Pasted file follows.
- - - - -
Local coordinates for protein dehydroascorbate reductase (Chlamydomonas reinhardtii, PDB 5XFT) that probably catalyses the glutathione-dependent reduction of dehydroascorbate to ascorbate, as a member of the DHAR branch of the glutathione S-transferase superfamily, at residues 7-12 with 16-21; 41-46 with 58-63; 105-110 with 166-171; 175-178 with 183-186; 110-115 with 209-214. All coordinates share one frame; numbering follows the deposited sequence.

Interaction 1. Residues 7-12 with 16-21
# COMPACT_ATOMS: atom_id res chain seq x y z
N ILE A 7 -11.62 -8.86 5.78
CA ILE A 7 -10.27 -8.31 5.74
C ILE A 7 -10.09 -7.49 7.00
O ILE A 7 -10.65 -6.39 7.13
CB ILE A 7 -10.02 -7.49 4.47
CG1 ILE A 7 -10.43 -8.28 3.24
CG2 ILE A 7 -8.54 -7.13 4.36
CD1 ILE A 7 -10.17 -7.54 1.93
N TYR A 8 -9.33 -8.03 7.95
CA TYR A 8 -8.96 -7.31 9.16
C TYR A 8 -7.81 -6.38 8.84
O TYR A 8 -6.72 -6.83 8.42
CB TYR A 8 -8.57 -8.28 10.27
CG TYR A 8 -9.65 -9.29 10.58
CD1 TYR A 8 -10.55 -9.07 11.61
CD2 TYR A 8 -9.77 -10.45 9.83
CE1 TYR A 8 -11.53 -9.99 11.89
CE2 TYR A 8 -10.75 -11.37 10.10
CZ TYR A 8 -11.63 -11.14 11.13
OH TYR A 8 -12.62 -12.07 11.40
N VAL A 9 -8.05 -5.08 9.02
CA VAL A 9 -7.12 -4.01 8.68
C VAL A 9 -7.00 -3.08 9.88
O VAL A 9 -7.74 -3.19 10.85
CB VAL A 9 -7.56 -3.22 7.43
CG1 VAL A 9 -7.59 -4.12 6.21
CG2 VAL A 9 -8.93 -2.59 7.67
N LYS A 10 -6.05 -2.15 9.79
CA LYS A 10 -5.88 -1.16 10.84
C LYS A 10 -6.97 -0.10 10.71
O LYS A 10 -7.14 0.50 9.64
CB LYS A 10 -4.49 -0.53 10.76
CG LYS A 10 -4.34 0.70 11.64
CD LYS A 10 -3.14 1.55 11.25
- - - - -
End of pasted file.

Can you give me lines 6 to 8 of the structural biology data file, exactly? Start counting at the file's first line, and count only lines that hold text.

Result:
C ILE A 7 -10.09 -7.49 7.00
O ILE A 7 -10.65 -6.39 7.13
CB ILE A 7 -10.02 -7.49 4.47